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Caithness campaigner withdraws complaint about way his evidence was heard after Scottish Parliament explanation

By Gordon Calder

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A CAITHNESS campaigner, who spoke at the Scottish Parliament on the need for the far north to have its own council and health board, has withdrawn a complaint he lodged about the way his evidence was heard.

Billy Sinclair from Thurso was "disappointed and frustrated" that after travelling 300 miles to Edinburgh he was not given the opportunity to outline his concerns about how services are delivered by Highland Council when he appeared before the Citizen Participation and Public Petitions(CPPP) Committee on June 8. Two other local campaigners – Maria Aitken from the Caithness Health Action Team and Rebecca Wymer from John O' Groats also gave evidence on rural health care to the committee as did Dr Gordon Baird from the Dumfries and Galloway area.

Mr Sinclair stated: "Other than the chair (Jackson Carlaw) mentioning the title of my petition at the start of the meeting I was given no opportunity to provide the evidence I had collated or to answer any questions from the panel.

"In my opinion it was wrong to amalgamate these four petitions into one session as I feel that other than Dr Baird none of the other petitioners were given the opportunity to provide evidence, we just ended up answering questions.

He added: "Three other petitions were being discussed regarding rural health care in Scotland and that was what was discussed and although I contributed to the discussion I was disappointed that the issues raised in my petition were ignored.

"I feel the issues raised in my petition are supported by a large proportion of people in Caithness who want to see a change in how our NHS and council services are provided at a local level."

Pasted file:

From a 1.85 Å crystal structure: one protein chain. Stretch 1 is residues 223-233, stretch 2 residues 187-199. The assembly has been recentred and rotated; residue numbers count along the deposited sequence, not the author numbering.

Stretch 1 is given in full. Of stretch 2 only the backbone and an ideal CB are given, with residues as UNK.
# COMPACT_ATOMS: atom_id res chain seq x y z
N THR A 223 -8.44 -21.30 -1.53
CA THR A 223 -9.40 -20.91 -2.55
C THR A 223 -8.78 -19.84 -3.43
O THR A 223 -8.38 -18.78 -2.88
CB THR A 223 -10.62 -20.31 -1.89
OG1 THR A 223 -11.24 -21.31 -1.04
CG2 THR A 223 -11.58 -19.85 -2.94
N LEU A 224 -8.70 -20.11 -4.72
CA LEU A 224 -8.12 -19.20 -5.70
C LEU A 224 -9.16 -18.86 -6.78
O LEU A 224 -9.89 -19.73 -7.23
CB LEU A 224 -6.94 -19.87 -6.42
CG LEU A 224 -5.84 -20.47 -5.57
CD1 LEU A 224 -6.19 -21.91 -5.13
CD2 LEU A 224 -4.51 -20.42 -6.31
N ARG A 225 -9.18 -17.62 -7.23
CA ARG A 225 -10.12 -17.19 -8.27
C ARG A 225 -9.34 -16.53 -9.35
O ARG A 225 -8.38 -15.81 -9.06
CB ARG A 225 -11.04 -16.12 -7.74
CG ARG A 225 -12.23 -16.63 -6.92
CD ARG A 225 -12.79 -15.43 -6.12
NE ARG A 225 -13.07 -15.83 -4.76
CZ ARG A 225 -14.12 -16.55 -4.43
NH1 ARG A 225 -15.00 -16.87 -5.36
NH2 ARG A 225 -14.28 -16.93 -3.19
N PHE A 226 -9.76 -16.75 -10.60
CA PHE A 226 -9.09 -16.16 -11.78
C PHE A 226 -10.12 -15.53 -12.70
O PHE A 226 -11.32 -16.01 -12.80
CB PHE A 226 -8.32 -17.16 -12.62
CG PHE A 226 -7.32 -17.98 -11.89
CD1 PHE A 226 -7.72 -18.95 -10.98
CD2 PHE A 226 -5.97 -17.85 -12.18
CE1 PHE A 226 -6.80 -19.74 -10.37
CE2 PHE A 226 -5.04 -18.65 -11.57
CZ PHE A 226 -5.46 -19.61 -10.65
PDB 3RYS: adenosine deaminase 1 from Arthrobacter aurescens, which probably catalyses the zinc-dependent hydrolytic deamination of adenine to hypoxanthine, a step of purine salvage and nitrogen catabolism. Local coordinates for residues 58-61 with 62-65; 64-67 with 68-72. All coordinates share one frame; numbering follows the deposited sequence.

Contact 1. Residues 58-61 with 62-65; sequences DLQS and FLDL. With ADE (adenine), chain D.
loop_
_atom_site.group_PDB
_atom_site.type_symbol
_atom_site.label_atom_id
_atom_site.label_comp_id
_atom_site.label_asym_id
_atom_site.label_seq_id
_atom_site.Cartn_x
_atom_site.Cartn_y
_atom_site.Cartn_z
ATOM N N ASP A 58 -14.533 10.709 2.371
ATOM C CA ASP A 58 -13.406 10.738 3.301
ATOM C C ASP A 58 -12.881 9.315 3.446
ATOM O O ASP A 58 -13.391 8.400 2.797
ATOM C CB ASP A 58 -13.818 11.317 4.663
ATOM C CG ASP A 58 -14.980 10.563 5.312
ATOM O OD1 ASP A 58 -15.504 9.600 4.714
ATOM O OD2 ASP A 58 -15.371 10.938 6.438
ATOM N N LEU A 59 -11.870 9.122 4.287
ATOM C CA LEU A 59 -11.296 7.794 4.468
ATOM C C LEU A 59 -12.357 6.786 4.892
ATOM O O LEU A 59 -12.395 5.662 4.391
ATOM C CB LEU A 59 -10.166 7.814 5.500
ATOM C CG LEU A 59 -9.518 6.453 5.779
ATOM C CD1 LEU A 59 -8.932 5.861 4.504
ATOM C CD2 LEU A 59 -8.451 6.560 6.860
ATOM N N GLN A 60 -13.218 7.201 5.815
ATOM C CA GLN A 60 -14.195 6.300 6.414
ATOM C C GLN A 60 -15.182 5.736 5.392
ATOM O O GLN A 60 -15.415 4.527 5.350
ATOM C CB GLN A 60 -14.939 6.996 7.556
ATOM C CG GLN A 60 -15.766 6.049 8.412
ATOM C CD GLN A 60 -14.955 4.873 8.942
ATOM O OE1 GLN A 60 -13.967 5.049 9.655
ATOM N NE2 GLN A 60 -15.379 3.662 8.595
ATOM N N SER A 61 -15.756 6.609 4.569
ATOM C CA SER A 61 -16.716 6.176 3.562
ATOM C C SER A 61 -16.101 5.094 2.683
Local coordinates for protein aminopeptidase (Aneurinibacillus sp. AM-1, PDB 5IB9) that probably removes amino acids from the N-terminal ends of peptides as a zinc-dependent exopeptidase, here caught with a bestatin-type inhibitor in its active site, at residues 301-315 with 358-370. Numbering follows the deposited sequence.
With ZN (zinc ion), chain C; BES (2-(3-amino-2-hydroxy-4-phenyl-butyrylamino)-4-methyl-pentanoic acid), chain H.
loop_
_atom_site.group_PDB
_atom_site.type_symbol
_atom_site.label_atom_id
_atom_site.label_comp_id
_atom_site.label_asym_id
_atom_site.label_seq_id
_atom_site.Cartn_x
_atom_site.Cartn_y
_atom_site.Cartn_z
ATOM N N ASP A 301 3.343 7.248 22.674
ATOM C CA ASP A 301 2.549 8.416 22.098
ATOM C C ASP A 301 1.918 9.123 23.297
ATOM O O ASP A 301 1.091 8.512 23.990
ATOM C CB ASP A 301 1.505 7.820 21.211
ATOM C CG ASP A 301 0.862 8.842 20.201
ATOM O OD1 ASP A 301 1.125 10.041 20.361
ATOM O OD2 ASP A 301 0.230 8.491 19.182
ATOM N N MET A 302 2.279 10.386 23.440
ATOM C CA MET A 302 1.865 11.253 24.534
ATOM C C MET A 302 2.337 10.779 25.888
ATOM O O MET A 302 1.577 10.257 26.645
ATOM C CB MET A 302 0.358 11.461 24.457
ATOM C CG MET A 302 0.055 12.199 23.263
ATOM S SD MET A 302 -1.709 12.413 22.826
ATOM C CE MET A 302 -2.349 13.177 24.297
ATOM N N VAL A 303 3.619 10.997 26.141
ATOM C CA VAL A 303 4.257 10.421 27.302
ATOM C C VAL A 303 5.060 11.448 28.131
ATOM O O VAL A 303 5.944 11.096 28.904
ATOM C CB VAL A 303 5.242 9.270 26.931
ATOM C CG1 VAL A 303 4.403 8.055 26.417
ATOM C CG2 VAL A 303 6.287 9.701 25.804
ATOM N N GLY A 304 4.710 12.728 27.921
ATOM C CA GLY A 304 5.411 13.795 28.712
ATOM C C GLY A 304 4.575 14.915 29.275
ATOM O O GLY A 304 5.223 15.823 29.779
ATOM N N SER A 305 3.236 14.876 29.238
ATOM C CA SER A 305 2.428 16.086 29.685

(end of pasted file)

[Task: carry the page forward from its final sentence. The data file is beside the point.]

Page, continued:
Billy Sinclair with the Caithness flag at the Scottish Parliament
Billy Sinclair with the Caithness flag at the Scottish Parliament

In response to his formal complaint, a public information office representative at the Scottish Parliament, explained the committee decided to consider all four petitions together under the theme of rural health care.

"As you have indicated, the clerks recognise that this did create some challenges in making sure that each petitioner felt that they had a fair hearing, given the wide range of topics petitioners were keen to cover."

However, she stressed as a result each petitioner was given the opportunity to provide a further written submission which was considered at the committee meeting on June 15.

"The CPPP Committee clerks have confirmed that the additional written information that you provided was shared with the committee members in advance of the meeting."

She said the evidence heard at the session on June 8 and the written submissions were considered by the committee and it was decided to refer all four petitions to the Health, Social Care and Sport Committee which is " carrying out some work around health inequalities. It will then be up to that committee to decide what to do next."

In his reply to the parliament representative, Mr Sinclair confirmed he is now "closing the complaint" but added: "However, I do wish I had been given the opportunity to present my evidence regarding the Highland Council verbally as I believe this would have had a much better impact."

Mr Sinclair wants Caithness to have its own council and claims local government, health and other services have deteriorated in the far north over a number of years.

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